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Military dogs can scout ahead for explosives and other hazards but need instructions. In current combat deployments, soldiers usually direct their animals with hand signals or laser pointers – both of which require the handler to be close by.

The US Army exposed augmented reality goggles for combat dogs, designed to let them receive orders at a distance. The goggles are designed to let the dogs’ handlers direct them, safely out of harm’s way.

The technology, made by Command Sight, is managed by the US Army Research Laboratory (ARL).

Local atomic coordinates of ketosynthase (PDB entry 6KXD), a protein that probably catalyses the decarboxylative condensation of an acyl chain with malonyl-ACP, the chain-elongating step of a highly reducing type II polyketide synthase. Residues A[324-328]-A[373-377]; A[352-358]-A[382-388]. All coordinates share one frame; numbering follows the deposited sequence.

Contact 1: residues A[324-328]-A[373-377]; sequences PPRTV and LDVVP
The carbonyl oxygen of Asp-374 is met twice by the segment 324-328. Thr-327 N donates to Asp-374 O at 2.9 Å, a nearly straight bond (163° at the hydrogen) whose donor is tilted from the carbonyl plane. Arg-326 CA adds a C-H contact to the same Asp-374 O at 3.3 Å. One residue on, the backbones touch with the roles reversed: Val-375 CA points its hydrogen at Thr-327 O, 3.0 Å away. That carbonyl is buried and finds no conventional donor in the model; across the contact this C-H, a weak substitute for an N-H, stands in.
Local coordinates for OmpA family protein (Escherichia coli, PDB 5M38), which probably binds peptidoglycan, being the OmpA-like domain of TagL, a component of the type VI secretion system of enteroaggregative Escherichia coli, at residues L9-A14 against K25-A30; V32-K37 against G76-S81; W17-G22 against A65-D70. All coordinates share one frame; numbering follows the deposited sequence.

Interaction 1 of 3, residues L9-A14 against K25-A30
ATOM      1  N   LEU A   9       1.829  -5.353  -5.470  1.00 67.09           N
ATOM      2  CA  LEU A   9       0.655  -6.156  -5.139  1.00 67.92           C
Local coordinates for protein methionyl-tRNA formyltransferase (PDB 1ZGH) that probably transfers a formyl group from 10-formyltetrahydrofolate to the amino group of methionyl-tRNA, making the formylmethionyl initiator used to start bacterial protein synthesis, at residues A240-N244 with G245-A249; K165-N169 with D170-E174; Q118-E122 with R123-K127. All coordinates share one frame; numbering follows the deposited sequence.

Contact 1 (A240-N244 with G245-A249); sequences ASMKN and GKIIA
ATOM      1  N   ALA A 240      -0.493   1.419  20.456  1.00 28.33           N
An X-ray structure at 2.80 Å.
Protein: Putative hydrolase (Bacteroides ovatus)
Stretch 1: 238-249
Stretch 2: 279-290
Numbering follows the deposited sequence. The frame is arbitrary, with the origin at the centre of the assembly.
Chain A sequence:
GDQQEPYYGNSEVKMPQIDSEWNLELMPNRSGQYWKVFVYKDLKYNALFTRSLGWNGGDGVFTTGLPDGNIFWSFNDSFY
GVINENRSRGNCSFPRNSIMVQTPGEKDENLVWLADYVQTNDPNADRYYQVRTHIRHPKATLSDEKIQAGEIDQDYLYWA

Inside the prototype AR goggles, the dogs can see a visual indicator that they can be trained to follow, directing them to a specific spot.

The handler, meanwhile, can see what the dog sees through a remote video feed.

“AR will be used to provide dogs with commands and cues; it’s not for the dog to interact with it like a human does,” said Dr Stephen Lee, a senior scientist with the ARL. He explained that augmented reality works differently for dogs than for humans.

Each set of goggles is specially fit for each dog, with a visual indicator that allows the dog to be directed to a specific spot and react to the visual cue in the goggles.

The goggles themselves are not new – military dogs are already used to wearing them as protection in bad conditions or for aerial drops, but the augmented reality system is a new development.

Command Sight has been given more funding to make a wireless version of the product, which should be far more practical than the initial, leashed version, according to